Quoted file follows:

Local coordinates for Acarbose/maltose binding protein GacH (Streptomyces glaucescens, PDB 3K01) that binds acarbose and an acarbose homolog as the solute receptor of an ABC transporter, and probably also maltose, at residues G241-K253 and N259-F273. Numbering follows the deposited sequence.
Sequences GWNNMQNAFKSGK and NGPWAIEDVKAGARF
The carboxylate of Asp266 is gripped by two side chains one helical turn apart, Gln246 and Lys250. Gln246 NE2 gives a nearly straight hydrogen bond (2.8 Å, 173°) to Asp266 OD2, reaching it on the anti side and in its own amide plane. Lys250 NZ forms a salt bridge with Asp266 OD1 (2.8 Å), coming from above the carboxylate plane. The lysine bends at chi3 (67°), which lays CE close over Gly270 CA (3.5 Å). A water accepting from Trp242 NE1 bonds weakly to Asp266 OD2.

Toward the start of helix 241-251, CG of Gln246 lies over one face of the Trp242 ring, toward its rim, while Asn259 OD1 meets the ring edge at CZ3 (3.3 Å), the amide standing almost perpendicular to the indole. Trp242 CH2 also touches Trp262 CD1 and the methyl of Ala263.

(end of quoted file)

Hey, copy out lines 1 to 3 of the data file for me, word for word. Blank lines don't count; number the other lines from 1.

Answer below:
Local coordinates for Acarbose/maltose binding protein GacH (Streptomyces glaucescens, PDB 3K01) that binds acarbose and an acarbose homolog as the solute receptor of an ABC transporter, and probably also maltose, at residues G241-K253 and N259-F273. Numbering follows the deposited sequence.
Sequences GWNNMQNAFKSGK and NGPWAIEDVKAGARF
The carboxylate of Asp266 is gripped by two side chains one helical turn apart, Gln246 and Lys250. Gln246 NE2 gives a nearly straight hydrogen bond (2.8 Å, 173°) to Asp266 OD2, reaching it on the anti side and in its own amide plane. Lys250 NZ forms a salt bridge with Asp266 OD1 (2.8 Å), coming from above the carboxylate plane. The lysine bends at chi3 (67°), which lays CE close over Gly270 CA (3.5 Å). A water accepting from Trp242 NE1 bonds weakly to Asp266 OD2.